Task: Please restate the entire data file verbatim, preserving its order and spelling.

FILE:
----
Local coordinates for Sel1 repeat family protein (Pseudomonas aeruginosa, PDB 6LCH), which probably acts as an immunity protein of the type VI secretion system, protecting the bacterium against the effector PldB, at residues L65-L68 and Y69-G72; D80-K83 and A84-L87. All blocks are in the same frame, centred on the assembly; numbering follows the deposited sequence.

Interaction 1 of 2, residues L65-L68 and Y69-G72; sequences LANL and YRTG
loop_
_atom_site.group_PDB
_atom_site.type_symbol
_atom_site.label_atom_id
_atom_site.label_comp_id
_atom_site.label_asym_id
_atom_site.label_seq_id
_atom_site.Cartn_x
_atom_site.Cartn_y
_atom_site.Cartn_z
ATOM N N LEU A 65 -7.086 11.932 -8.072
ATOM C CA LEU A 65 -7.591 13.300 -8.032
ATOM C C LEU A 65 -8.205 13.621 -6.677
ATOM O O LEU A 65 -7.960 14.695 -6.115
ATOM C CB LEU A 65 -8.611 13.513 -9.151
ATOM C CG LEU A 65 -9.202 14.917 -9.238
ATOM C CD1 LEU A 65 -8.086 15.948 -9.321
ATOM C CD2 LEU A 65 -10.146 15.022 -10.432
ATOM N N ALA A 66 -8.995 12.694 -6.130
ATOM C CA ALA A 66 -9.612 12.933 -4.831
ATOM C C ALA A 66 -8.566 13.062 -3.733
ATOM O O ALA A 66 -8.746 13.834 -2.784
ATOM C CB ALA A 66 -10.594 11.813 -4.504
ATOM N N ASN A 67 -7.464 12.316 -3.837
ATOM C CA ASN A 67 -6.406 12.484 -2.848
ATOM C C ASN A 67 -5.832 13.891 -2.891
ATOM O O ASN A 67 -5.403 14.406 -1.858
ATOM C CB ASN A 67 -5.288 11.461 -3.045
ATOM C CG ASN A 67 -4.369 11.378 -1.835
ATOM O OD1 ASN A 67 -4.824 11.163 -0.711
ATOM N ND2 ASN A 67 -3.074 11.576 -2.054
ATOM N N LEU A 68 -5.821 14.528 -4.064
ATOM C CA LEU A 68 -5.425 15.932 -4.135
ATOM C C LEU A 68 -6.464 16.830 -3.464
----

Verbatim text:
Local coordinates for Sel1 repeat family protein (Pseudomonas aeruginosa, PDB 6LCH), which probably acts as an immunity protein of the type VI secretion system, protecting the bacterium against the effector PldB, at residues L65-L68 and Y69-G72; D80-K83 and A84-L87. All blocks are in the same frame, centred on the assembly; numbering follows the deposited sequence.

Interaction 1 of 2, residues L65-L68 and Y69-G72; sequences LANL and YRTG
loop_
_atom_site.group_PDB
_atom_site.type_symbol
_atom_site.label_atom_id
_atom_site.label_comp_id
_atom_site.label_asym_id
_atom_site.label_seq_id
_atom_site.Cartn_x
_atom_site.Cartn_y
_atom_site.Cartn_z
ATOM N N LEU A 65 -7.086 11.932 -8.072
ATOM C CA LEU A 65 -7.591 13.300 -8.032
ATOM C C LEU A 65 -8.205 13.621 -6.677
ATOM O O LEU A 65 -7.960 14.695 -6.115
ATOM C CB LEU A 65 -8.611 13.513 -9.151
ATOM C CG LEU A 65 -9.202 14.917 -9.238
ATOM C CD1 LEU A 65 -8.086 15.948 -9.321
ATOM C CD2 LEU A 65 -10.146 15.022 -10.432
ATOM N N ALA A 66 -8.995 12.694 -6.130
ATOM C CA ALA A 66 -9.612 12.933 -4.831
ATOM C C ALA A 66 -8.566 13.062 -3.733
ATOM O O ALA A 66 -8.746 13.834 -2.784
ATOM C CB ALA A 66 -10.594 11.813 -4.504
ATOM N N ASN A 67 -7.464 12.316 -3.837
ATOM C CA ASN A 67 -6.406 12.484 -2.848
ATOM C C ASN A 67 -5.832 13.891 -2.891
ATOM O O ASN A 67 -5.403 14.406 -1.858
ATOM C CB ASN A 67 -5.288 11.461 -3.045
ATOM C CG ASN A 67 -4.369 11.378 -1.835
ATOM O OD1 ASN A 67 -4.824 11.163 -0.711
ATOM N ND2 ASN A 67 -3.074 11.576 -2.054
ATOM N N LEU A 68 -5.821 14.528 -4.064
ATOM C CA LEU A 68 -5.425 15.932 -4.135
ATOM C C LEU A 68 -6.464 16.830 -3.464